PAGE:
Osama bin Laden killed: What happened, what it means, what the future will hold

WASHINGTON - The killing of Osama bin Laden has rocked international relations, provided closure for Sept. 11 victims and cast an unusually bright light on the secretive U.S. intelligence community.

The overnight raid by the U.S. military -- very early Monday in Pakistan, at a compound in Abbottabad -- bookends a decade of work to take down the leader of al-Qaida, the terrorist group responsible for the deadly attacks of Sept. 11, 2001.

Bin Laden's killing does not mean an end to al-Qaida. In fact, many are concerned that his death may trigger fresh attacks, perhaps on the railways or in the skies.

Many details about the U.S. commando mission remain unclear, and some questions may never be publicly answered. But here's a recap of this major milestone in America's fight against terror -- and what it means for the United States and for Americans' safety.


Q: Why did the manhunt take so long?

A: There were many factors, from hostile terrain to the terrorist leader's evasiveness and a protective network of supporters.

American intelligence officials tracked down bin Laden through his favorite courier. The trail may have begun years ago when CIA interrogators in secret "black site" prisons in Eastern Europe learned the courier's name. Or it could have emerged from CIA interrogations of Khalid Sheikh Mohammed, a mastermind of the 9/11 attacks.

According to the White House, intelligence agents in August connected the courier to the Abbottabad compound where bin Laden was living. After American spies spent months staking out the compound, President Obama made the call to send in the Navy SEALs.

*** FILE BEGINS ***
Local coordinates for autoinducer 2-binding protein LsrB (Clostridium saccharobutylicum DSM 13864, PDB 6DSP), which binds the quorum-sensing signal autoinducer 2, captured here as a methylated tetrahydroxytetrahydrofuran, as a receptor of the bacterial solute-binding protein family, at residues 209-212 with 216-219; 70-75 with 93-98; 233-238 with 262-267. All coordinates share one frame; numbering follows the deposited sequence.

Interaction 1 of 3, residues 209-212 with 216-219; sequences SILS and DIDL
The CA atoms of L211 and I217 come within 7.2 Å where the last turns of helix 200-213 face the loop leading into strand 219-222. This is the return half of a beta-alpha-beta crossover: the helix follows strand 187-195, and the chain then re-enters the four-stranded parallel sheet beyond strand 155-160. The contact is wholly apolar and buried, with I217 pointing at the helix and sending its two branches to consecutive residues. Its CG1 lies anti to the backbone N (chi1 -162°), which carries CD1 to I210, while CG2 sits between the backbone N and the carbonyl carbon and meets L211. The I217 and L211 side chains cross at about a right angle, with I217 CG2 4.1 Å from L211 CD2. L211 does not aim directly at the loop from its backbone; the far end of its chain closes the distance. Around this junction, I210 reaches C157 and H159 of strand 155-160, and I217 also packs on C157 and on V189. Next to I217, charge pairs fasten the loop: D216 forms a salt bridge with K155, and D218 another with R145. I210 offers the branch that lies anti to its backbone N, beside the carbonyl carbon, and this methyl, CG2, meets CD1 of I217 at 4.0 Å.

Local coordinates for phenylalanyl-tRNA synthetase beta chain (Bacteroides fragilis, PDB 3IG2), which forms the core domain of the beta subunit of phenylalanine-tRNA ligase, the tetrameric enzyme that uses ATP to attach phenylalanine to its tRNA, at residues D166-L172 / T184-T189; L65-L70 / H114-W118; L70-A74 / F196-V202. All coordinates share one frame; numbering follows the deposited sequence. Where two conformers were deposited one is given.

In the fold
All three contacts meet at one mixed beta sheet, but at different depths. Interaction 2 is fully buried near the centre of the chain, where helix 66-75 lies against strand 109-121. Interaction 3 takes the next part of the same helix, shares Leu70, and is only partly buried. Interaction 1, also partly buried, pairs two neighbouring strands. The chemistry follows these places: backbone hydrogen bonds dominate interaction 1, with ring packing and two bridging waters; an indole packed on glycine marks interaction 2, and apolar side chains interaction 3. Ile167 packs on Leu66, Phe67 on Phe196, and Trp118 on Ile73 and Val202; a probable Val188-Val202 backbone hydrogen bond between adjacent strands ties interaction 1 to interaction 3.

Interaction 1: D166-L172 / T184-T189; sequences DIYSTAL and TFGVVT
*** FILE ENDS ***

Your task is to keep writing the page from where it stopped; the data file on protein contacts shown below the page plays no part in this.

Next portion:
Q: Was torture necessary to find bin Laden?

A: It depends on whom you ask.

Some people, including many Democrats, have downplayed its role, while also questioning the ethics of applying force and the reliability of information it might yield. White House spokesman Jay Carney rejected the idea that torture was necessary, saying "no single piece of information" was essential to the search. Instead, Carney said, the mission's success grew from intelligence analysts gathering "tiny bits of information, putting it together and creating a body of work."

Republicans generally have said "enhanced" interrogation techniques, including water boarding, were crucial. Rep. Peter King, the New York Republican who chairs the House Homeland Security Committee, said "the key information -- what started this entire process of looking for the couriers -- came from enhanced interrogations."


Q: How could bin Laden have been hiding so close to a Pakistani military academy?

A: Washington has been rife with speculation that Pakistani military or intelligence officers helped shelter bin Laden. John Brennan, the president's top counterterrorism official, said it was "inconceivable" that bin Laden didn't have a support system. Pakistan's foreign minister, Salman Bashir, denied that his nation's military or spy agency were in "cahoots" with al-Qaida, as he put it.


Q: Who conducted the raid? What weapons did they use?

A: The White House and Pentagon have declined to publicly provide many details, including exactly who conducted it. It's widely believed the elite Navy SEAL Team 6 unit did the job. The White House said U.S. forces used guns, helmet-mounted cameras, DNA testing gear and multiple helicopters, likely modified MH-60 Black Hawk choppers. The weapons probably were light, short-barreled machine guns and rifles. The commandos probably also had a grab bag of other tools, including grenades, "flash bang" explosives to meant to stun but not kill, night-vision goggles and state-of-the art communication equipment.